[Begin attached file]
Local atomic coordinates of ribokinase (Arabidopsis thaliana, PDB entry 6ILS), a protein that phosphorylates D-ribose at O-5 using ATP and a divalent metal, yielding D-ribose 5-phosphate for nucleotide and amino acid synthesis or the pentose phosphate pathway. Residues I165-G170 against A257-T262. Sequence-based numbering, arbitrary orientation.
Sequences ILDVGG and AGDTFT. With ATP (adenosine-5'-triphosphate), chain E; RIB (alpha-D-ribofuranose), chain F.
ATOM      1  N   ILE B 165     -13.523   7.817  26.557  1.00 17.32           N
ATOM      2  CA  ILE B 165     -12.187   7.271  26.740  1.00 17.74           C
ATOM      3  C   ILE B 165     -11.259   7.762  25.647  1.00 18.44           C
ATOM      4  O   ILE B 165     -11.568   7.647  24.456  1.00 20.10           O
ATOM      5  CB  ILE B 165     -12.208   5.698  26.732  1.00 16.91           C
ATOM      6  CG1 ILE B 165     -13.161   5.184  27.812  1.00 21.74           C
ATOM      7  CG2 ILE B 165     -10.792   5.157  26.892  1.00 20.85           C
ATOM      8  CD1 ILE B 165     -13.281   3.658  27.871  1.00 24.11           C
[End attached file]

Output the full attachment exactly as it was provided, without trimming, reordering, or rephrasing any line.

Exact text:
Local atomic coordinates of ribokinase (Arabidopsis thaliana, PDB entry 6ILS), a protein that phosphorylates D-ribose at O-5 using ATP and a divalent metal, yielding D-ribose 5-phosphate for nucleotide and amino acid synthesis or the pentose phosphate pathway. Residues I165-G170 against A257-T262. Sequence-based numbering, arbitrary orientation.
Sequences ILDVGG and AGDTFT. With ATP (adenosine-5'-triphosphate), chain E; RIB (alpha-D-ribofuranose), chain F.
ATOM      1  N   ILE B 165     -13.523   7.817  26.557  1.00 17.32           N
ATOM      2  CA  ILE B 165     -12.187   7.271  26.740  1.00 17.74           C
ATOM      3  C   ILE B 165     -11.259   7.762  25.647  1.00 18.44           C
ATOM      4  O   ILE B 165     -11.568   7.647  24.456  1.00 20.10           O
ATOM      5  CB  ILE B 165     -12.208   5.698  26.732  1.00 16.91           C
ATOM      6  CG1 ILE B 165     -13.161   5.184  27.812  1.00 21.74           C
ATOM      7  CG2 ILE B 165     -10.792   5.157  26.892  1.00 20.85           C
ATOM      8  CD1 ILE B 165     -13.281   3.658  27.871  1.00 24.11           C